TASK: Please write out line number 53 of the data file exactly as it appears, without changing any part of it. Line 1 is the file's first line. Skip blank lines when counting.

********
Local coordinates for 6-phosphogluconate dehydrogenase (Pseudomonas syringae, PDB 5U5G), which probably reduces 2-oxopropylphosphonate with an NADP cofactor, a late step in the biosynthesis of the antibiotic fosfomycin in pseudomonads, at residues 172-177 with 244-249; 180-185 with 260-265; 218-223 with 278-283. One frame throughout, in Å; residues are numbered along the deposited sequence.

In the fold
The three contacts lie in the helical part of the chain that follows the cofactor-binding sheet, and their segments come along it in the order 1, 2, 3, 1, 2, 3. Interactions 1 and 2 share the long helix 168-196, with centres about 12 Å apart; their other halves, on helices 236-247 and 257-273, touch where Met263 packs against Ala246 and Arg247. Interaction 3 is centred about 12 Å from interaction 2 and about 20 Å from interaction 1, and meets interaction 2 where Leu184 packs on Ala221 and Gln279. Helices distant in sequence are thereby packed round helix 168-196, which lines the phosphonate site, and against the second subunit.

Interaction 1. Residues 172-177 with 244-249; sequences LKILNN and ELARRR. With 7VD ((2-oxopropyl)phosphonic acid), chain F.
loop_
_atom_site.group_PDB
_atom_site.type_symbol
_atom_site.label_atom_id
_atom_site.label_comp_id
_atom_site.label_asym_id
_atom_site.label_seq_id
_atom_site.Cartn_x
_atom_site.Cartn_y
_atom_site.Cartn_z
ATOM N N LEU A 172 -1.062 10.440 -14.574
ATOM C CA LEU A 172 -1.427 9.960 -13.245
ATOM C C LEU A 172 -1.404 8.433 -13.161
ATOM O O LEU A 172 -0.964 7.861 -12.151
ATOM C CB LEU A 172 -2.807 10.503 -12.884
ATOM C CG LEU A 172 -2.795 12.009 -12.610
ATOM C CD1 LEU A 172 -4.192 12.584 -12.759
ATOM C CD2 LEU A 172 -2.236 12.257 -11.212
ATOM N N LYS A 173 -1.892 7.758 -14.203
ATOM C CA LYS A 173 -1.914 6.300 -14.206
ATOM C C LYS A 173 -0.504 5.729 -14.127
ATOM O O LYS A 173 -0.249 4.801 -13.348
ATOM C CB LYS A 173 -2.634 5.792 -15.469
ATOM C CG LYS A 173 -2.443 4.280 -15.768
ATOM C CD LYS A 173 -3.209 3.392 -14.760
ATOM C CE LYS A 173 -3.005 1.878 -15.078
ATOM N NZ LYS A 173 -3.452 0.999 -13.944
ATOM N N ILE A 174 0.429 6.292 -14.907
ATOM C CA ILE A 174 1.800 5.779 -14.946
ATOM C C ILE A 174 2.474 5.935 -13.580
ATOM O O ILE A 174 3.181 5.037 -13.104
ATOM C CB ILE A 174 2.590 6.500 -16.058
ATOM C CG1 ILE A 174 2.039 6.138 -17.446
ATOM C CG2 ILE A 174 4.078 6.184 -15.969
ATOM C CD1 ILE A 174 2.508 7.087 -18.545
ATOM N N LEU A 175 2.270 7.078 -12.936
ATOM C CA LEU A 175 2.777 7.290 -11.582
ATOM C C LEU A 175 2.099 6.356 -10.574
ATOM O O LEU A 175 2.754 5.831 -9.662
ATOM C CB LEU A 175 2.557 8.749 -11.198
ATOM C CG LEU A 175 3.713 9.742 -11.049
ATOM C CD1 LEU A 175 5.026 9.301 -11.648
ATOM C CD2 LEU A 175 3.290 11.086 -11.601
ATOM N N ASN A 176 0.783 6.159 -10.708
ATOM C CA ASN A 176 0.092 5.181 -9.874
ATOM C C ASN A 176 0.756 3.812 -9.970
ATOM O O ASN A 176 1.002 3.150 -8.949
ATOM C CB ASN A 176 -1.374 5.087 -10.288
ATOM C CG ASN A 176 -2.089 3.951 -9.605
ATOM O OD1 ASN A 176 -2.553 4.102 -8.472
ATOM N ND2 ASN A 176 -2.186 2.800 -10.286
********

ATOM C CG ASN A 176 -2.089 3.951 -9.605